Could the Dow Jones Industrial Average Hit 40,000 in 2021?

The Dow Jones Industrial Average (DJINDICES: ^DJI) — commonly referred to simply as “The Dow” — recently topped the 30,000 level for the first time ever.

© Provided by The Motley Fool Could the Dow Jones Industrial Average Hit 40,000 in 2021?

The 40,000 milestone could come sooner than many think. Based on the current level of the index as I write this on Dec. 9, the Dow would need to rise by about 32% to reach 40,000.

Here’s why the Dow could hit 40,000 by the end of 2021

This is entirely possible in 2021. Although the incoming Biden administration might raise taxes on corporations and high earners, that isn’t likely to happen next year. Several other events could happen next year, however, including another multitrillion-dollar stimulus package, some form of student loan cancellation, falling unemployment, and hopefully several other positive catalysts. These are even more likely if the Democrats win both Georgia Senate seats in the January runoffs.

© Getty Images An analyst pointing at a stock chart on a monitor.

Plus, interest rates are at record lows and the Federal Reserve has indicated that it plans to keep benchmark rates at near-zero levels until well beyond 2021. Economists are projecting GDP growth as high as 6% in 2021, which would be the highest level in more than 35 years.

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I haven’t even mentioned the potential tailwinds that could propel some of the 30 stocks in the Dow Jones Industrial Average higher. Visa (NYSE: V), McDonald’s (NYSE: MCD), and Boeing (NYSE: BA) are among the 10 largest Dow components by index weight, and all three could benefit tremendously from the gradual end of the COVID-19 pandemic. So could Disney (NYSE: DIS), which is still waiting on its theme parks to normalize and for movie theaters and cruise lines to reopen. American Express (NYSE: AXP) and JPMorgan Chase (NYSE: JPM) could also benefit. Apple (NASDAQ: AAPL) and Verizon (NYSE: VZ) could be big beneficiaries of 5G adoption in 2021. Home Depot (NYSE: HD), one of the top-weighted components, could get a huge tailwind from the strong demand for homebuilding in the United States, especially if mortgage rates stay low.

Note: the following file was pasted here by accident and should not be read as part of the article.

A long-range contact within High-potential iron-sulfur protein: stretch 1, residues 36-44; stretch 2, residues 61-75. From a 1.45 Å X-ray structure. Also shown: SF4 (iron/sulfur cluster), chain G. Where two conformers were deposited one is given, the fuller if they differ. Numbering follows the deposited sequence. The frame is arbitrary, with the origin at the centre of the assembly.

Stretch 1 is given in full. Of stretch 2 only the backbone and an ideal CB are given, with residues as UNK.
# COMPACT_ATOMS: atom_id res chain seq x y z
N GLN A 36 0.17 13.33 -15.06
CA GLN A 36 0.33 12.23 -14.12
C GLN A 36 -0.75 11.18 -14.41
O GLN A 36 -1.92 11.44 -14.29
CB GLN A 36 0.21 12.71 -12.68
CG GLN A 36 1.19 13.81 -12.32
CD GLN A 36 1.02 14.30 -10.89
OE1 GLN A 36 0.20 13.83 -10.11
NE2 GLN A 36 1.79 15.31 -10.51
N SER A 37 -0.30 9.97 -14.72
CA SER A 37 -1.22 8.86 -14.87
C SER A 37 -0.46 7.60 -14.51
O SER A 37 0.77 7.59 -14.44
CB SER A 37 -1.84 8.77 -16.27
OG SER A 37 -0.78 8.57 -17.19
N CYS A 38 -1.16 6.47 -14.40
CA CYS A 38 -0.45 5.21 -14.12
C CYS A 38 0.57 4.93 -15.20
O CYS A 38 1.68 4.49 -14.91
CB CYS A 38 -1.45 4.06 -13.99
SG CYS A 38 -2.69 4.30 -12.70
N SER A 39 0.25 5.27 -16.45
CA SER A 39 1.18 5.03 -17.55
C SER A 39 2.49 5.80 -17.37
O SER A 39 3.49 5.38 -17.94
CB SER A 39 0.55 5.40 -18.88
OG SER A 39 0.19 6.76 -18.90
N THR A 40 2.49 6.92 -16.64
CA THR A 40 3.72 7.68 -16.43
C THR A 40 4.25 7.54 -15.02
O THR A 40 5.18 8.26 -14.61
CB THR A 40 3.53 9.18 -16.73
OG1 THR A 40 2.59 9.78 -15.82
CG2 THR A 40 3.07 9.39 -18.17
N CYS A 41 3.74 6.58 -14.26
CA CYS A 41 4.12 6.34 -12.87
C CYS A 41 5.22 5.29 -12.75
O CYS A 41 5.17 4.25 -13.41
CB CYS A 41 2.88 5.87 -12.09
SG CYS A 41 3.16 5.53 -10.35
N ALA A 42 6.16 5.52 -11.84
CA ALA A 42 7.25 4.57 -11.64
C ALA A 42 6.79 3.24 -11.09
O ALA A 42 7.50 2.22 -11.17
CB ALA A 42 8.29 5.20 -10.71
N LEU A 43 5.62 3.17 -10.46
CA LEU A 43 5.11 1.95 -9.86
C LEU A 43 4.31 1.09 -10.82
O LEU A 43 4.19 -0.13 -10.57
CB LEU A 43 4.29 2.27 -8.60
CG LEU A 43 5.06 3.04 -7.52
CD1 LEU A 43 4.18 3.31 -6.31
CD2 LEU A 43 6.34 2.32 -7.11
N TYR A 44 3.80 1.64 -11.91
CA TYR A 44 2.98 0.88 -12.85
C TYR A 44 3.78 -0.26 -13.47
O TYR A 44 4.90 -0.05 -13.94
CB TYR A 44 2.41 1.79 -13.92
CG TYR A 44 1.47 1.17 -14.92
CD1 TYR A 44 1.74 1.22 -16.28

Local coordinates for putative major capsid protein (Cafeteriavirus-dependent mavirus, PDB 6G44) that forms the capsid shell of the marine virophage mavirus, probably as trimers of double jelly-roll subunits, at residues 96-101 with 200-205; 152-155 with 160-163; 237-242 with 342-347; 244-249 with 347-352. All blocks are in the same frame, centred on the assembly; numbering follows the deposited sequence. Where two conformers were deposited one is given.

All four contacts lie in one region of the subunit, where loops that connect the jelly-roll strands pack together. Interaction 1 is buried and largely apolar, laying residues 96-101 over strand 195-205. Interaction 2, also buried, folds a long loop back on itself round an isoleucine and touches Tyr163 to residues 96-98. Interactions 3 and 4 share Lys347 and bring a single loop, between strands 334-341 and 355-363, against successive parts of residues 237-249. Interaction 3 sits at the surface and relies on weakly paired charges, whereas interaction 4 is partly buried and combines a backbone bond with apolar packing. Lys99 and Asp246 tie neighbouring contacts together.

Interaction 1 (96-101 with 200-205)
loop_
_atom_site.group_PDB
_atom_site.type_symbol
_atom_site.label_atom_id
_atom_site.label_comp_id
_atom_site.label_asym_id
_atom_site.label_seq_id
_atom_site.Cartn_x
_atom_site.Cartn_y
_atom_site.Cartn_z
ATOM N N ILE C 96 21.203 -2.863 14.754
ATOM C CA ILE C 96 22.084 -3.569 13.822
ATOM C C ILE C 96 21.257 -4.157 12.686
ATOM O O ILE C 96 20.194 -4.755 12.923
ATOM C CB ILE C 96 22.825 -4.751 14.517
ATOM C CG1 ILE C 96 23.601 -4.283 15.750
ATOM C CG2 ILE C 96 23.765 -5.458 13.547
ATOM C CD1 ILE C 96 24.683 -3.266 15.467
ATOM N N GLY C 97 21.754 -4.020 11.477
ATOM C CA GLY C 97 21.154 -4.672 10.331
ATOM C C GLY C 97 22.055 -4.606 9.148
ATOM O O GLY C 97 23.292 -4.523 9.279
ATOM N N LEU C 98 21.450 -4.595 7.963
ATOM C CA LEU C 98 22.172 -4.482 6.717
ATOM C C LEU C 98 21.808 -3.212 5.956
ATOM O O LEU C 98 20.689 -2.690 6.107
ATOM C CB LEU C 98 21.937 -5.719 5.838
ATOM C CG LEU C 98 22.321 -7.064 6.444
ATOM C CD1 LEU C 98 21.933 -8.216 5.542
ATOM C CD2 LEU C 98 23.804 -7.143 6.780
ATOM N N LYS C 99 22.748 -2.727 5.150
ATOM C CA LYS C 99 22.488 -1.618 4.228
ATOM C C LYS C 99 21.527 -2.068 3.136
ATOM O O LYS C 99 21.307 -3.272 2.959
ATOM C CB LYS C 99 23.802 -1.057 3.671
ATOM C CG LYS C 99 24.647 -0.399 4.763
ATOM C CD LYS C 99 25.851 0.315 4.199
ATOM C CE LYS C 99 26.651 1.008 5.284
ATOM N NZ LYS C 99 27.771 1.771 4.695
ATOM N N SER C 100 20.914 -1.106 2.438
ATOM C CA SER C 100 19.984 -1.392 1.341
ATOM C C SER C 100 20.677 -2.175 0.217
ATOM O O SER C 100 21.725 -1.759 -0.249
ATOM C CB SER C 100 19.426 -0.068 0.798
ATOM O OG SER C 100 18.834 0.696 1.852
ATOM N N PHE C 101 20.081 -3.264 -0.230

It’s important to consider both sides

Obviously, quite a bit could go wrong. Here are a few of the biggest risk factors standing in the way of the Dow hitting the 40,000 milestone in 2021:

  • Vaccine delays: Arguably the biggest risk next year is that it might take longer than expected to vaccinate the U.S. population from the COVID-19 pandemic. This is one of the biggest question marks facing our economy right now. Achieving wide vaccine availability in March will have a very different impact on Americans in 2021 than in September. 
  • Tax increases: While the most likely timetable for any tax increases would be 2022 or later, Congress could approve tax hikes retroactive to Jan. 1, 2021. An increase in the corporate tax rate to Biden’s proposed 28% from the current 21% level would decrease the average public company’s earnings by about 15%. A surprise 2021 tax hike could certainly slow down the stock market.
  • Interest rates: Interest rates are expected to stay low for the foreseeable future, but this isn’t a certainty by any means. Treasury yields or consumer interest rates like those on mortgages could creep higher, acting as negative catalysts for the market.
  • Little or no stimulus: Many people expect a significant economic stimulus after the Biden administration takes office. However, that’s not guaranteed. If Republicans retain control of the Senate, it could be quite an uphill battle.

Will the Dow actually get to 40,000?

I can say with near certainty that the Dow Jones Industrial Average will reach 40,000. Eventually. Whether it will happen in 2021 or not is another matter.

However, the potential catalysts for such an upward move are certainly there. If all goes well with COVID-19 vaccination distribution, stimulus efforts, and economic reopening, it is more likely than you might think.

Matthew Frankel, CFP owns shares of American Express, Apple, and Walt Disney and has the following options: short February 2021 $140 calls on Apple. The Motley Fool owns shares of and recommends Apple, Home Depot, Visa, and Walt Disney. The Motley Fool recommends Verizon Communications and recommends the following options: long January 2021 $60 calls on Walt Disney and short January 2021 $135 calls on Walt Disney. The Motley Fool has a disclosure policy.


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